Why parents must vote Tory
Conservative education plans will solve the places crisis in Jewish schools
Over the past couple of weeks, countless families have experienced heartache and stress as the rejection letters from Jewish primaries dropped through their letterboxes. As usual, there are simply not enough places in our faith schools to accommodate all our children. And while some will doubtless find a school place over the coming weeks or months - often after much trauma - many others will be locked out of a Jewish education forever, to the detriment of our entire community.
Each year, rejected parents cry out in anguish (not an exaggeration) at the situation, begging the community's leadership to help establish new primary schools in areas of need; local authorities to approve them; and philanthropists to fund them. Little happens, and the pressure on places is as acute as ever.
This is why the Conservative Party's plans for education deserve our support. More than any other policy in any party manifesto, they could potentially revolutionise our community, changing our Jewish school system for the better almost immediately.
At the moment, all applications for new schools must go through the local authorities, which often use their veto power to obstruct new institutions. If permission is granted, it is often several years until the schools can become state-aided, meaning that benefactors must be found and that schools which are established are out of financial reach for many who need them.
The Swedish model shows competition does wonders for standards
The Conservative suggestion is that groups of parents or teachers, educational charities and co-operatives would all be able to set up their own schools, according to their own vision, and receive state funding immediately. Permission for new schools will be granted directly by the Secretary of State for Education, bypassing the local authorities. The money would follow the pupils, with new schools receiving funds for every enrolled child as well as capital spending money from the existing Building Schools for the Future programme.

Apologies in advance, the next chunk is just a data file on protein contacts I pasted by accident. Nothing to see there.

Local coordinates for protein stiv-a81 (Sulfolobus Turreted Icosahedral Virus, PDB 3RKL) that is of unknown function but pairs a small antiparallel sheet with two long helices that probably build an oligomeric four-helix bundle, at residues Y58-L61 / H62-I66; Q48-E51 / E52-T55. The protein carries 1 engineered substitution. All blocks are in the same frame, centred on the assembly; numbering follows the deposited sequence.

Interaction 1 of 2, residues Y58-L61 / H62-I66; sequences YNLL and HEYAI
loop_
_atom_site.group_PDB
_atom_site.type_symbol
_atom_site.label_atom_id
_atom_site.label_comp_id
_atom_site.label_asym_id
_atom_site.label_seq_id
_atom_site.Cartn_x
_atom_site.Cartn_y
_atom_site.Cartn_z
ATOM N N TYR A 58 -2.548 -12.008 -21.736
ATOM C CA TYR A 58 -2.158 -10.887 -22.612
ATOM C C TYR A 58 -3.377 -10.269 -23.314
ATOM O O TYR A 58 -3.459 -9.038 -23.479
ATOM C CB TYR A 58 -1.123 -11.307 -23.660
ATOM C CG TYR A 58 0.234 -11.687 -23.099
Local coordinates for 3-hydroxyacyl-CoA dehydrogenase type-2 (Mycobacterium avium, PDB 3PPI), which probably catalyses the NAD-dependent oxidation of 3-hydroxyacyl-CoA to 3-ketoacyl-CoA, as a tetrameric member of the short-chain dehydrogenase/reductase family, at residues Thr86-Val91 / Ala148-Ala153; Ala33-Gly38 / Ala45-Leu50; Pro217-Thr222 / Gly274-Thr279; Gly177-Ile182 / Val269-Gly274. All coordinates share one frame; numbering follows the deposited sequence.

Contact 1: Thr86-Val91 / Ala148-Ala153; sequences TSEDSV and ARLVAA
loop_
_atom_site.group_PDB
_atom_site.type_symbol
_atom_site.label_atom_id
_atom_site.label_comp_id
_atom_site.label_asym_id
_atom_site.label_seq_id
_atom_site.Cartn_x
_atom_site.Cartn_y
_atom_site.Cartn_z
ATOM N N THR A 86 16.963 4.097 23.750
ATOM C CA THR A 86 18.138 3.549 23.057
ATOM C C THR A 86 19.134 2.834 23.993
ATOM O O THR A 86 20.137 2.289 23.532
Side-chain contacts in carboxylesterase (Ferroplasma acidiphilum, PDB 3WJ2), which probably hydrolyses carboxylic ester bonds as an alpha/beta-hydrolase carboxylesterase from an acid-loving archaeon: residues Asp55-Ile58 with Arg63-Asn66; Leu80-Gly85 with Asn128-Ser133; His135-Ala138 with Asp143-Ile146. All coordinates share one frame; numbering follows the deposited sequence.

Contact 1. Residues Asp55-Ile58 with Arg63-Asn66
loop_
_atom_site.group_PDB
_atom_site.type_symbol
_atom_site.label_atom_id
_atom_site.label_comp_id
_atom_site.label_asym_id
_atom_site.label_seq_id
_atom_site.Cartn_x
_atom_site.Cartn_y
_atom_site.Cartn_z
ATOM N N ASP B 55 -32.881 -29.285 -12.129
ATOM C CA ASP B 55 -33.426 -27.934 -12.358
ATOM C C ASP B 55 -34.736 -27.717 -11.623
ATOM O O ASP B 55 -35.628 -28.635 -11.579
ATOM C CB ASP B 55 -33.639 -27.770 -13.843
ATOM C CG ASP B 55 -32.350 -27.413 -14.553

Of course, this does not mean that every plan will be approved. Parents will have to prove that there is demand for the kind of school they are proposing and that they have a viable business plan, which would also cover the school's ethos, curriculum and operation. The idea, though, is that the process will be simpler, quicker and far more likely to result in a new school. In addition, the party aims to make it harder for local authorities to block new schools using planning laws and to sell off land currently available for educational use.
For our own community this could mean a crucial surge in new school places in the areas where they are needed most. This would bring its own benefits. At the moment, parents are so desperate to get their child into a Jewish primary school that they apply everywhere and send their child wherever they are accepted. The result is that there is often very little fit between the schools' ethos and character, and the religious identities and educational needs of the pupils. More schools - particularly more schools set up directly by local parents - means that families would be able to choose the right school for their children, rather than taking what they are given.
The need to attract parents - rather than fight them off - will also force existing schools to raise their game. Our schools are generally very good, but they can all improve somewhere, be it in the area of Jewish studies, Hebrew teaching, general studies, extracurricular activities or special-needs provision, perhaps even in their attitude to said parents. As the Swedish model on which the Conservative plans are based shows only too clearly, competition does wonders for standards.
The Conservatives have already drafted the Bill which could make all this reality and intend to pass it before the next parliamentary recess starts in July. Presuming they win the election, we could be seeing these new schools approved within months, in time to help many families who received rejection letters from nurseries this year. Surely change we can believe in.
Miriam Shaviv is the JC's foreign editor